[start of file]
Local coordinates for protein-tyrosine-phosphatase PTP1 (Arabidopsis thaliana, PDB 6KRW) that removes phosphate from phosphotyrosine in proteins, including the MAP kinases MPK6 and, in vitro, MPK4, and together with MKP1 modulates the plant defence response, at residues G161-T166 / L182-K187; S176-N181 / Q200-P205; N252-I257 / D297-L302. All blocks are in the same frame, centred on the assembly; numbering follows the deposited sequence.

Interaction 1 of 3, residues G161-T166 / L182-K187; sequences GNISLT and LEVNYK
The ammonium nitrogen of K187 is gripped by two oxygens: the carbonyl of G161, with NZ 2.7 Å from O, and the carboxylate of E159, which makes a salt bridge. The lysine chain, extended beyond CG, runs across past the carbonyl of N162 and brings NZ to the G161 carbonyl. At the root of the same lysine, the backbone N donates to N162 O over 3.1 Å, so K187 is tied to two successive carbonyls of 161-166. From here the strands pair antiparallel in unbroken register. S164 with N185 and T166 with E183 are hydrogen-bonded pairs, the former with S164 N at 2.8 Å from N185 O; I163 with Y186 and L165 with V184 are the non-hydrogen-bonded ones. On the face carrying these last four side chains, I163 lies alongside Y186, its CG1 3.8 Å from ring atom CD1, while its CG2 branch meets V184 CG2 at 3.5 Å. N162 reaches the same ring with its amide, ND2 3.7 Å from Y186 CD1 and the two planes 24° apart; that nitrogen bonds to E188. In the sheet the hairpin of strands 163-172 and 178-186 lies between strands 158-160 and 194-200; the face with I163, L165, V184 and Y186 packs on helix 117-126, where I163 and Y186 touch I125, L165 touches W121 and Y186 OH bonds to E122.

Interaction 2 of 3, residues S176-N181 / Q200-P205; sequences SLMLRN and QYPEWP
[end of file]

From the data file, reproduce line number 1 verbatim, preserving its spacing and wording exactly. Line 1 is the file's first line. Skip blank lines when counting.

Local coordinates for protein-tyrosine-phosphatase PTP1 (Arabidopsis thaliana, PDB 6KRW) that removes phosphate from phosphotyrosine in proteins, including the MAP kinases MPK6 and, in vitro, MPK4, and together with MKP1 modulates the plant defence response, at residues G161-T166 / L182-K187; S176-N181 / Q200-P205; N252-I257 / D297-L302. All blocks are in the same frame, centred on the assembly; numbering follows the deposited sequence.